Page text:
I take that it that we should have confidence and humility concerning belief in God. They are, in my assessment, crucial dialogue partners. Confidence without humility is arrogance, but humility without confidence is relativism. Neither are plausible options.
Friday, December 19, 2014
Thursday, December 18, 2014
The great illusion of freedom: someone is free to refuse entry to another into a public space; the refused is free to complain and appeal; the press is free to report the problem; everybody is free.
Wednesday, December 17, 2014
J-P Sartre writes in What is Literature? 210 : “Reading becomes a rite, more precisely, a communion.” But Sartre goes on to warn that reading must also include being read. That is, there needs to be a concordance with and discordance from the text. Otherwise, reading is in danger of becoming a comfortable, reassuring enterprise with no capacity to challenge or shock the reader out of one perspective and towards another. No doubt our inability to be confronted by the stories of the biblical text has contributed to what P. Yancey calls, Vanishing Grace.
Tuesday, December 16, 2014
One of the major problems with the support of torture is what I’ll blatantly call a utilitarian ethic. In short, this view holds that good is the best for the most. Thus, on these grounds, torturing one person to preserve the lives of others will always be put forward as the logic for torture. Once this ethic is embedded in the orientation of what is supposed to be right, there will be little ability to understand that torture is wrong, no matter how many people it might be assumed to benefit. A utilitarian ethic operates on its own and therefore aims to resist all critique. This means we’re facing the ongoing battle, with lives at stake, between the individual and the collective. The latter is elevated over the former. Unfortunately, nothing will change this perversion as long as the perception that good is the best for the most remains unchallenged. For that to happen, there’ll have to be a new balanced ethic that re-positions good, and promotes a fresh dialogue between rights and responsibilities.
Monday, December 15, 2014
A shattered naïveté will be difficult to rebuild. There’s no going back. Picking up the pieces is not a viable option, but that is as it should be. Even though it seems painful, we have to move ahead through breakdown and criticism to discover what has more credibility than what we previously believed. This will be a season of questioning, searching, and exploring new possibilities that over time will then begin to coalesce and form a web of interconnected subjectively objective truths, which offer a resilient elasticity that stretches, but will not break.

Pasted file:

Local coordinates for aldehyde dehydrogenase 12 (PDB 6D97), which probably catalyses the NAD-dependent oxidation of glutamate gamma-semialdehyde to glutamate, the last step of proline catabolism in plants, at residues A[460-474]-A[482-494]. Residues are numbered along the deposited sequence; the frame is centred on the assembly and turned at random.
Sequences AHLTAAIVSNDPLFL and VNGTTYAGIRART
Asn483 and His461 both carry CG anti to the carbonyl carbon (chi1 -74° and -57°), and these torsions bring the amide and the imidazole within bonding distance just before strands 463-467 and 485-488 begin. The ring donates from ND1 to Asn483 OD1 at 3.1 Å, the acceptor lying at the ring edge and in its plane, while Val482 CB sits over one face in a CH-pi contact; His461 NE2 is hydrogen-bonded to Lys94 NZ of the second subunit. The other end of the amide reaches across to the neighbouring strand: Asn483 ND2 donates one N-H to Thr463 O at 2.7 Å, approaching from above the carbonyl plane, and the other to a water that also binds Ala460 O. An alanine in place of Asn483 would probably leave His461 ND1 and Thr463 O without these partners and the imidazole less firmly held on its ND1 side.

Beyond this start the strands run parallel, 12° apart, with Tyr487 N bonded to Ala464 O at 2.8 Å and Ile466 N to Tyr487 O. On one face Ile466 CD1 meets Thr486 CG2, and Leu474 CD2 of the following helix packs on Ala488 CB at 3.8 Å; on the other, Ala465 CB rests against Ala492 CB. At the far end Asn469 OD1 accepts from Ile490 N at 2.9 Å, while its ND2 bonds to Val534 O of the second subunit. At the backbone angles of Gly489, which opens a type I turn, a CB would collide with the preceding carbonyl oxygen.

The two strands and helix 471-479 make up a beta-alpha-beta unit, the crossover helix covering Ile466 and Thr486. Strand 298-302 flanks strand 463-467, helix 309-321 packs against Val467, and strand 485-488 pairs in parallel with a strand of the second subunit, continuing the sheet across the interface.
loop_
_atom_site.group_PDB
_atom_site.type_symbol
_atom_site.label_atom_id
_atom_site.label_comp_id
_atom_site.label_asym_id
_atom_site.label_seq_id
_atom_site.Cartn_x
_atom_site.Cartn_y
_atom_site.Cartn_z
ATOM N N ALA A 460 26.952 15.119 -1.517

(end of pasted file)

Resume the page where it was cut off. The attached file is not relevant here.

Friday, December 12, 2014
Make room for the Divine. Be hospitable to God.
Thursday, December 11, 2014
While the evolving picture of nature is looking likely, it’s also important to recognize that the more the biblical story advances, through surprising encounters, choices, and detours, the clearer it becomes that this too is an evolving narrative. Think of the way, for example, developing Israel emerges into the Messiah, how the Spirit in the gospel of John flourishes in Paul’s letters, and why the golden age in Jerusalem provokes a mission to the ends of the earth. The natural world and biblical text informers are related and distinct in telling God’s story – both evolve, yet with quite different lines and sketches.
Wednesday, December 10, 2014
Theology is socio-culturally dependent, but God cannot be reduced to being solely the product of socio-cultural contexts. The God of promise and action comes to humanity in and through these, but emerges from beyond them.
If you order quickly before they change the price you can now get a copy of my published PhD at 87% off – Living Hermeneutics – or a copy of my new book at 68% off – Living Spirituality revised – on http://www.amazon.uk both on sale for only a few pennies more than a cup of coffee in Switzerland. I greatly value your interest and support.